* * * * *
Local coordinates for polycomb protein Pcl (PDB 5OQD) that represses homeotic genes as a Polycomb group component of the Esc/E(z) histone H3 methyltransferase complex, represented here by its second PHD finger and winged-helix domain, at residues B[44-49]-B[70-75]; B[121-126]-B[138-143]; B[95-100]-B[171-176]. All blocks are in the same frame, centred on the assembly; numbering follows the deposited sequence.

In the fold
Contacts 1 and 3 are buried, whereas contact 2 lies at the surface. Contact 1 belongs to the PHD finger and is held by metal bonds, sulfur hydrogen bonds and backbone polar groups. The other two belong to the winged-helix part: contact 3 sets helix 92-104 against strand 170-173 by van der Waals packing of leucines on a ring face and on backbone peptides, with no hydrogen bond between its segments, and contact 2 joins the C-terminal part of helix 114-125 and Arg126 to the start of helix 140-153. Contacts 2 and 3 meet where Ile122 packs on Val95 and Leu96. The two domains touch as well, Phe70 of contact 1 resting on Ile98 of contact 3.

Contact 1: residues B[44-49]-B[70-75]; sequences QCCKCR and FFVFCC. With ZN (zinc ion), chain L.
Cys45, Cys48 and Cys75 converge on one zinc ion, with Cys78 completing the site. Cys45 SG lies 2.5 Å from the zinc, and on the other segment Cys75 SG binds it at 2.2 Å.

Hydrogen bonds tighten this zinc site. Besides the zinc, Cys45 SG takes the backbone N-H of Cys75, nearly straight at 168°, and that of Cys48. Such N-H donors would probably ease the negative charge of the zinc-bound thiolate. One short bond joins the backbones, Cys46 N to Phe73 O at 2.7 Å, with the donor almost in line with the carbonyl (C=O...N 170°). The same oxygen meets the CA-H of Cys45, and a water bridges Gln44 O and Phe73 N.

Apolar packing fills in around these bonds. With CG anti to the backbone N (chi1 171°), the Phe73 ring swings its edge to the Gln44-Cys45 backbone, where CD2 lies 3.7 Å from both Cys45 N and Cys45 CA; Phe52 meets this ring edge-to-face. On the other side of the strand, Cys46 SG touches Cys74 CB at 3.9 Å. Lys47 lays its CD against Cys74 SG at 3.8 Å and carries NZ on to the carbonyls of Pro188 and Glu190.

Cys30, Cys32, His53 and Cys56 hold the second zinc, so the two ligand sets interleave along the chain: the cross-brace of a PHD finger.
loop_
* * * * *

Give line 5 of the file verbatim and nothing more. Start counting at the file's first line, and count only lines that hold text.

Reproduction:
Cys45, Cys48 and Cys75 converge on one zinc ion, with Cys78 completing the site. Cys45 SG lies 2.5 Å from the zinc, and on the other segment Cys75 SG binds it at 2.2 Å.